a mishap

the blank of blank
the science of dying
the black cat changing rooms
caught for a moment
in some brilliant sun
the pathology of fear
one LA car
slamming into another
is not like slow motion
and some lost things
can never be recovered but
thank Ra for the light
that let us see so clearly
the unreal aftermath
thank the kind Egyptian man
who owned a garage nearby
witness to the collision
who helped me to his limousine
then delivered me
to the door of salvation by air
the everything I don’t remember
the desert wind
dry as a breath
in the battle of love
night flight
shock tight now shoulders and neck
and an uneasy dreaminess
come over me like warm waves
of whatever it is that keeps changing
from black to white inside my brain
Cleveland two am
sick and dizzy at the VA
like a drunk or a junkie nodding
my brain a whirr
of unidentifiable pictures
of a background from someone else’s life
what is this I ask the light
and the light blasts down on me
something I could feel through my spine
and through my groin
a sharp chain pulled through me
then something flying out of my body
oh thing
flying out of my body
I don’t worship you
I worship no man or woman or god or myth or story
I have stood in a sunlit green valley
filled with hidden terrors and sudden death
yet lost myself
in the way through leaves and branches
the light spears rained down sometimes
or maybe that’s my rattled brain
because I don’t remember everything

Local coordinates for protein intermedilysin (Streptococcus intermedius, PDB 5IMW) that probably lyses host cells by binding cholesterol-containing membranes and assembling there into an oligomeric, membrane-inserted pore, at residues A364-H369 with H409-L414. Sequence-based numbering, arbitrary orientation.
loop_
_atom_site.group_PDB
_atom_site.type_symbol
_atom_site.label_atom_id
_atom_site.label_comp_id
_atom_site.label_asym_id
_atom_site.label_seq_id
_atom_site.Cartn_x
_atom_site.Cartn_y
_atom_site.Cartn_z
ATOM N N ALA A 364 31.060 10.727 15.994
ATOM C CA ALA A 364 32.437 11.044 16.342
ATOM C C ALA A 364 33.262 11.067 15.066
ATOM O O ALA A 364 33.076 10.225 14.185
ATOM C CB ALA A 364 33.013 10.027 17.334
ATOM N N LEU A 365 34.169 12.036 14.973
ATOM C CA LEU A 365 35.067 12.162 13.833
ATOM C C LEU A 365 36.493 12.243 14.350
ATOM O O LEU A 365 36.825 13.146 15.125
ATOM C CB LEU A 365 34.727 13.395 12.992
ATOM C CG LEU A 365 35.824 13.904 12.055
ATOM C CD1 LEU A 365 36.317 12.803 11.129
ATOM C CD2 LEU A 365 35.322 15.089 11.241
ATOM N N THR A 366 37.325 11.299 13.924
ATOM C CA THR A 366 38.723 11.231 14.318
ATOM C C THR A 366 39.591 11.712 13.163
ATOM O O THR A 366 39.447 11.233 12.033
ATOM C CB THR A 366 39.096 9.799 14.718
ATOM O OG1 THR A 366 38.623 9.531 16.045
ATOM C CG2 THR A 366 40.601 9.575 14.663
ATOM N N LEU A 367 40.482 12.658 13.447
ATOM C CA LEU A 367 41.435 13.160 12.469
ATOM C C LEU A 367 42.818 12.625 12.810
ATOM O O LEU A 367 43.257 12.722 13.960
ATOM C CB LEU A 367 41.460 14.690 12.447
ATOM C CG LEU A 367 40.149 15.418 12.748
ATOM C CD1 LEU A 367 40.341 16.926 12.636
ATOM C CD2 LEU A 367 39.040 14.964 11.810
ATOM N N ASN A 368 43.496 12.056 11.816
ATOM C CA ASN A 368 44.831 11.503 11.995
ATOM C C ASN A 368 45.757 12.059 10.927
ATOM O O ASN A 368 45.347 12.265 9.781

the crash a wild blur and boom three times
like mortar rounds
the way that they come down
so you can hear them
is where my brain was sent
in one hard second of contact
metal on plastic on metal
the force at fifty mph
like a storm inside your skull and neck
that whipped me
I don’t know what it is that stays with me
I escaped some paperwork and the cops
and left the scene
there on the corner of Lincoln blvd
the Mexican woman thanking Jesus
her praying hands in the air like black birds
the stunned driver unable to comprehend the loss
the Egyptian man who read my eyes somehow
and got me out of there
a circle I keep finding
when I try to find my way

—for Shelley

 

 

 

Song of H.

Why do we murder ourselves
and then try to live forever.
At the exact heart of
Shenandoah, Miami,
a peacock crosses the busy street
unconcerned with cars and trucks
who stop or slow down;
one large feather has lost its color
and drags behind
like a bad memory
is where I find myself
because I can never fully
escape the war
and the wars today and tomorrow,
because forty years later
I can close my eyes
and still see what hot metal
does to human flesh,
the someone who died in our arms
for example, or the traffic here
that moves faster and faster
until it’s a blur of noisy color,
a perfectly horizontal rainbow
that you can follow
block to block to your bliss,
unless you murder yourself first,
or try to live forever
like you were a star or something,
a galaxy unto yourself,
all the poor soldiers
who didn’t come home
barely balanced on my back.
I try to swim them home
on a night river named Ca Lu,
but it’s burdened with ambush
so we are driven back to the trees
of our awakening,
but no one says the word
die, although that’s what I felt
and I would have given anything,
done anything, robbed or lied, said anything
for one more breath of jungle air that night,
like the prick of the needle
as it makes a hole
so you can live again.

 

 

 

 

weiglphotoBruce Weigl is the author of several volumes of poetry, including Song of Napalm, What Saves Us, and The Abundance of Nothing, which was a finalist for the 2013 Pulitzer Prize. The above poems are from his collection On the Shores of Welcome Home, which recently won the Isabella Gardner Award for Poetry from BOA Editions, Ltd. and is scheduled to be published by BOA in the Fall of 2018.
(“Photo was taken in early 1968 at our (1st Air Cav’s) base camp, Camp Evans, about thirty-five clicks north of Hue on highway one.” – Bruce Weigl)